Recently, a hedge-wizardess named Taliah Bartleby, allegedly an illegitimate child of one the Foolish Sages (20.18) has begun snooping around the outskirts of the castle. Rumour has it she is looking for something specific.

    - Did any of the Tellevs survive? Does their heresy live on anywhere in the Shrouded Lands?
    - Why did the Stannevs leave Thring, and what made them a smaller house?
    - Has anything valuable or interesting been thrown away along with the general waste?
    - Why is it wise to keep up the annual 'tribute' of rubbish?
    - What is Taliah Bartleby looking for?

    (Think of a fantasy version of this: Collyer brothers - Wikipedia, the free encyclopedia )

  3. #203
    Myrmidon (Lvl 10)

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    For this post I’ll be creating a Thieves Guild for Blind Midshotgatepool using the random guild generator in the 2ed Complete Thief’s Handbook.
    Results: neutral to assassins, neutral to beggars, neutral to bards. So far, so boring. Attitudes of the law: opposition. Merchant attitudes towards the Guild (-4 on dice roll due to the city being poor as a result of the Shuttered blockade): opposition. There are 29 professional thieves in the town (using guestimated population I’m going to say that Shuttered has about 200K people and that Blind Midshotgatepool has 40K, but the pool of professional thieves is small in Blind Midshotgatepool due to it being poor and thus having slim pickings, I assume that there’s a lot of other random scum around that aren’t included here).

    The guild is led by a Guildmaster, whose rule is strong, cruel and despotic. Nice guy. The thieves guild is also centralized. That provides an interesting counterpart to the hopelessly divided legal government. OK, 85% of the 29 thieves in town are members of the guild. To make things more random, let’s roll a d100 for each. According to those rolls, a surprisingly-high five of the thieves in town are not a member of the guild and (rolls) they co-operate with the guild. So this despotic tyrant who rules the guild with an iron fist is friendly with the people who won’t bend knee. Interesting. Now we’ll roll for the experience levels of guild members, this won’t be canon since we want to keep this edition neutral but it gives us more information to riff off of: the guildmaster is 7th level, the second in command is 4th level and the rest of the big-wigs are levels 4, 6 and 2. I rolled pretty low. Hmmm, why is the second in command lower level than the guy who’s 4th in rank? Let’s have the second in command be in bed with the first in command, that’s a good all-purpose reason for promotion.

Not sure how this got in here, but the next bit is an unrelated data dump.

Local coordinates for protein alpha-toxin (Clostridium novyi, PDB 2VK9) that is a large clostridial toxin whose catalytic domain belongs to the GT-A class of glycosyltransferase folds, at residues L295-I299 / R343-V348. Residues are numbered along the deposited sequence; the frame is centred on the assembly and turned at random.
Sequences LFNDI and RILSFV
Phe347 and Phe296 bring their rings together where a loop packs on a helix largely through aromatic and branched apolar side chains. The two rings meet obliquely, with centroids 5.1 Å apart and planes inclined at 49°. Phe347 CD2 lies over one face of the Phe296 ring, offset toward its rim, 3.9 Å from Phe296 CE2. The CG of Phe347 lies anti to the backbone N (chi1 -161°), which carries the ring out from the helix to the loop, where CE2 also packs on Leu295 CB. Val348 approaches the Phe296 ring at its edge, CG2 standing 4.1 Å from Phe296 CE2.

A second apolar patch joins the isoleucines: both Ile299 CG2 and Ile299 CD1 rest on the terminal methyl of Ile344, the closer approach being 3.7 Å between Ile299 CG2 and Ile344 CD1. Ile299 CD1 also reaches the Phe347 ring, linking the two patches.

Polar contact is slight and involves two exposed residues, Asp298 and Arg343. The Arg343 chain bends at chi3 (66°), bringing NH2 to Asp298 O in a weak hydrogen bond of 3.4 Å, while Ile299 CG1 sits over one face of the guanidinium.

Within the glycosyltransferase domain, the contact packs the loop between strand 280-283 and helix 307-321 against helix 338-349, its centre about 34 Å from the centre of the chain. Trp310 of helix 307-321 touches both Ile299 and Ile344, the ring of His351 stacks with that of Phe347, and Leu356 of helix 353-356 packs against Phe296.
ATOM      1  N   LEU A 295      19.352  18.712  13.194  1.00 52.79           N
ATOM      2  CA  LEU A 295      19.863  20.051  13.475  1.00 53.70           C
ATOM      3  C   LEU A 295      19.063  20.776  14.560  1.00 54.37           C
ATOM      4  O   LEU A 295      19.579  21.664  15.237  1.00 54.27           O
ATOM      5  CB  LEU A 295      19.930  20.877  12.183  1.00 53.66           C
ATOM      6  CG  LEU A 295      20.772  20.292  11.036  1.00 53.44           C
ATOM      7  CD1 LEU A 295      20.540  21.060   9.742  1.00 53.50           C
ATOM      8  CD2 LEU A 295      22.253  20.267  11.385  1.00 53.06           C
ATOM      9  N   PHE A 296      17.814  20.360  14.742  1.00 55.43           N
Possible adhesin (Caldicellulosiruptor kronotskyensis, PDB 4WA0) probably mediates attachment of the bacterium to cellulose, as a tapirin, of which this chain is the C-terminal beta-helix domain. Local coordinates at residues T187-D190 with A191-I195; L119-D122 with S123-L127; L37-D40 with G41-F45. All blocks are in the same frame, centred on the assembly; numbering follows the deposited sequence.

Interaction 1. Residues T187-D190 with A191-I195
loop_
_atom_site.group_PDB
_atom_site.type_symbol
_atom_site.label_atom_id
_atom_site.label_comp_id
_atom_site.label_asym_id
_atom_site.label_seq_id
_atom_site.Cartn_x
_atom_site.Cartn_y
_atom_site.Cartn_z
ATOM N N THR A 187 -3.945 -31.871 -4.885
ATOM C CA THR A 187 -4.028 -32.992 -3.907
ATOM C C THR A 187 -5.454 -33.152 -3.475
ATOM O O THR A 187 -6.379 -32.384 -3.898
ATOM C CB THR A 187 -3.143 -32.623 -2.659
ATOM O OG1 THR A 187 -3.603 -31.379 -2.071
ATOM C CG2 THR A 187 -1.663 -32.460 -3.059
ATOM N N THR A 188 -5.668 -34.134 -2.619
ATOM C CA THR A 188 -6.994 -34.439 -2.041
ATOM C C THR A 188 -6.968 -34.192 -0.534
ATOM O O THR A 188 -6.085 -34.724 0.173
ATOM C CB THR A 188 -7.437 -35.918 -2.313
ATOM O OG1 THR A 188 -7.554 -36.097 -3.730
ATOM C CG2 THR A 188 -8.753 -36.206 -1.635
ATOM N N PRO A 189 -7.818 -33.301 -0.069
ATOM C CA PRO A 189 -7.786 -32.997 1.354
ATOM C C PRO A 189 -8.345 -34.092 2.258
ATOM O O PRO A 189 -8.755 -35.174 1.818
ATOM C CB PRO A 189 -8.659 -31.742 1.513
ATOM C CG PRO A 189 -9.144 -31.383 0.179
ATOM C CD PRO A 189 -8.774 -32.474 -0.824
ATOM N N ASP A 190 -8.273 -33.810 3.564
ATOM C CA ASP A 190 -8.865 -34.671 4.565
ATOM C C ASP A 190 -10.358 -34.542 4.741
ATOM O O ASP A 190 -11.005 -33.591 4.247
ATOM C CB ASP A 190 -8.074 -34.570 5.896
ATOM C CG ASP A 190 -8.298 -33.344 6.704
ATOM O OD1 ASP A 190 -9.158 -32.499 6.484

Now let’s roll for the races of the top five members: Human, Half-elf, Human, Gnome, Human. The half-elf dabbles in magic, while the gnome is a straight thief (yay 2ed multi-classing!) Let’s roll for alignments (not canonical due to this being edition-neutral, but maybe some ideas here): The boss is CN, second in command is NE, the rest of the council is CE, NE and TN respectively. Nice guys. Determining gender randomly: MMFMF. Equipment availability: fair. Now the text tells me not to roll for special resource but to choose them by hand. Fah! Let’s choose one randomly! The guild has a “government snitch.” Interesting. Let’s write this up!

    The Thieves Guild of Blind Midshotgatepool

    With the civil government of Blind Midshotgatepool (26.20) hopelessly divided between five rival lords, much of the power of the city is held by the thieves guild and all of the power of the thieves guild is held in the well-manicured fist of Wortimer the Scrivener. Unlike the local merchants and lords who grovel before the men of the City of Shuttered Windows, the thieves have earned themselves a reputation as heroes among those who are too poor to live on dry land for their daring raids on Shuttered merchants and even the Tower Savage itself.

    Despite the tales that are whispered in the houseboats, most of the local thieves target Shuttered merchants because they’re the only ones with much money but Wortimer himself has nursed a sharp hatred against the sinking city ever since the warehouse where he was employed was burned to the ground in the war, leaving him poor and with few outlets for his sharp mind except for crime. And his mind is sharp enough to avoid risking his best men against dangerous outlanders, so he instead sends freelance thieves (especially travelling adventurers) against Shuttered merchants and provides them with intelligence and assistance in return for a cut of the loot.

    Recently Boros of Thring, the uncle of the current lady of Thring and the Duke’s personal representative in Blind Midshotgatepool has been coordinating with the five lords and what remains of the local merchant community in order to attempt to root out Wortimer’s operation. They have met with little success because many of the locals respect the swift, if arbitrary and cruel, justice that Wortimer metes out. Also, Boros’ squire is an informant for the guild.

    Aside from Wortimer himself there are several notable members of the Blind Midshotgatepool thieves guild.

    Mabalaquain: a half-elven enchanter of some minor skill. Wortimer’s right-hand man is vicious and conniving, always ready with a cruel mockery or a half-true rumor for other members of the guild. However, his position is secure as he is Wortimer’s paramour.